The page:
Between 1989 and 1999, the activism of Karl Max Kreuger centered around
his mail box. From all over the world, fellow anarchists sent personal
accounts of their activities to his well-known post address in Holland.
Kreuger forwarded letters and information to others, creating a networking
system similar to email and internet, just before it became widely used.
Kreuger died unexpectedly in 1999 and his correspondence was brought
to the IISG in Amsterdam.
Nicoline van Harskamp was granted permission to read and process the
content of approximately 1500 unsorted letters, in order to produce
a script for the video and performance work Yours in Solidarity. This
activity is supported with
a research fellowship of the Rijksakademie,
in collaboration with the International
Institute of Social History, Amsterdam.
The laborious process of reading and extracting information from each
letter, is now as good as completed. Each letter writer is treated as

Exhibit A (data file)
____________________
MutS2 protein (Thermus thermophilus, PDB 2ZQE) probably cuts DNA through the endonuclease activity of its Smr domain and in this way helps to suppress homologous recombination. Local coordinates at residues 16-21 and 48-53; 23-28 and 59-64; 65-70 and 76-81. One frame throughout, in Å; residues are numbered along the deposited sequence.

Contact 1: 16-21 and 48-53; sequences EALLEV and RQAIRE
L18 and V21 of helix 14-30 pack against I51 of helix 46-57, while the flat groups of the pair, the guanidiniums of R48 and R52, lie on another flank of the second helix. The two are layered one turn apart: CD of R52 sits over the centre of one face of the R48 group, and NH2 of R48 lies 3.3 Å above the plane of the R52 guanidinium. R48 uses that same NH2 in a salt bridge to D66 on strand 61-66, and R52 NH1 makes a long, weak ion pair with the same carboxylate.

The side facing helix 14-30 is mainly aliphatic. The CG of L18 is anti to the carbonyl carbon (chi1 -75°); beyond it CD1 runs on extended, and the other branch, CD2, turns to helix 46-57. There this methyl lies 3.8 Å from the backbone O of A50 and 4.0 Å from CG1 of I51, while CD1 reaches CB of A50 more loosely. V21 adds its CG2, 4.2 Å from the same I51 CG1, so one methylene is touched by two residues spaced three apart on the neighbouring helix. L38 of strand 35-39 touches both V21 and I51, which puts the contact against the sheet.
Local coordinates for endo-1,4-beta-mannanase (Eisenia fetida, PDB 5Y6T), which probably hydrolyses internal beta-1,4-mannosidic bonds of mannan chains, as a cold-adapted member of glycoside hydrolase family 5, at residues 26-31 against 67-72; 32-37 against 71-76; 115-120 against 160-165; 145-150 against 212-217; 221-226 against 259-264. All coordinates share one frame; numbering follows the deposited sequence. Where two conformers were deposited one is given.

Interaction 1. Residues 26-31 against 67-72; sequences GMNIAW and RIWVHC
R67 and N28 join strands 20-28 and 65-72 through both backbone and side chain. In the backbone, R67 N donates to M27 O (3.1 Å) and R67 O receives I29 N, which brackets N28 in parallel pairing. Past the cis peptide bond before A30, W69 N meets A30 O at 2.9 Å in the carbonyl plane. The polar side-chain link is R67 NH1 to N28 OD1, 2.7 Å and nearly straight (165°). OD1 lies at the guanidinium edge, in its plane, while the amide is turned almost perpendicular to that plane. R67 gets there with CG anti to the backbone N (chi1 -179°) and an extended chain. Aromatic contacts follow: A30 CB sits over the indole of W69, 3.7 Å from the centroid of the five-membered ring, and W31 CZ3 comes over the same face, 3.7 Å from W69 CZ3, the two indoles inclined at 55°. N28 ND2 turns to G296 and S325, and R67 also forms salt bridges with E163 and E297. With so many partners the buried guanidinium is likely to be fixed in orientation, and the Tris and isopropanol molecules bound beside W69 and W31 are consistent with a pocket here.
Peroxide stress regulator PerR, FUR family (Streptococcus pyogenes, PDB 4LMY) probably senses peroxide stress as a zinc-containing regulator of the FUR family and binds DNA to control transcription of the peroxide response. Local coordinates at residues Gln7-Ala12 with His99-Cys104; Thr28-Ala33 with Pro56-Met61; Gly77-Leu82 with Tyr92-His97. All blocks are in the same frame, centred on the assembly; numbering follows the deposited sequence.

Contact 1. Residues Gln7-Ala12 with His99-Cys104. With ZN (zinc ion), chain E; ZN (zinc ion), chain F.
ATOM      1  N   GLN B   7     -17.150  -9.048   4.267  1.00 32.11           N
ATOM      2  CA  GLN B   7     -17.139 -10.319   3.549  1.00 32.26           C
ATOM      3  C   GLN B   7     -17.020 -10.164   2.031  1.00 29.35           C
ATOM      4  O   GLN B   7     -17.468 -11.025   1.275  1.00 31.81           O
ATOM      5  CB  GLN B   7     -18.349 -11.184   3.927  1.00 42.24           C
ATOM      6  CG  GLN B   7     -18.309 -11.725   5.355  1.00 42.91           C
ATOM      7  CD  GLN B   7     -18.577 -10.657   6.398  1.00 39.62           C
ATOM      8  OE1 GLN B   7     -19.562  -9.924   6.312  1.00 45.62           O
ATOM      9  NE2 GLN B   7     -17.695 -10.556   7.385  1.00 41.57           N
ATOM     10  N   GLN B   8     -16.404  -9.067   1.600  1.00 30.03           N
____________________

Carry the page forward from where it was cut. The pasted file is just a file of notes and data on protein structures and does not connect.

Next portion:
a character in the script, an estimated 450 in total. Information of
topics addressed in the letters will be researched, using other information
sources at the IISG. Through writing style and handwriting analysis,
personal traits will be found.
Connections between separate writers are be reconstructed and mapped.
Several narratives or themes can be constructed in that process. So
far, three main topics are very prominent in the material:
* The impossibility to reconcile
individual needs and beliefs within a collective of ideologues.
* The inevitable but extremely problematic formation of leadership in
an anti-authoritarian movement.
* The changes in the global political situation after 1989 and the anarchist
response to them. The archive especially reveals how radical libertarian
movements in the West and in the East tried to find common ground after
1989. The misconceptions between 'radicals' in the post-communist and
capitalist worlds are a compelling, sometimes
quite tragic, read.
The work will not attempt to
portray Karl Max Kreuger himself, but rather portray a complicated and
somewhat diffuse global network of anarchist thinkers, on the threshold
of the neo-liberal, internet-age era that we find ourselves in now.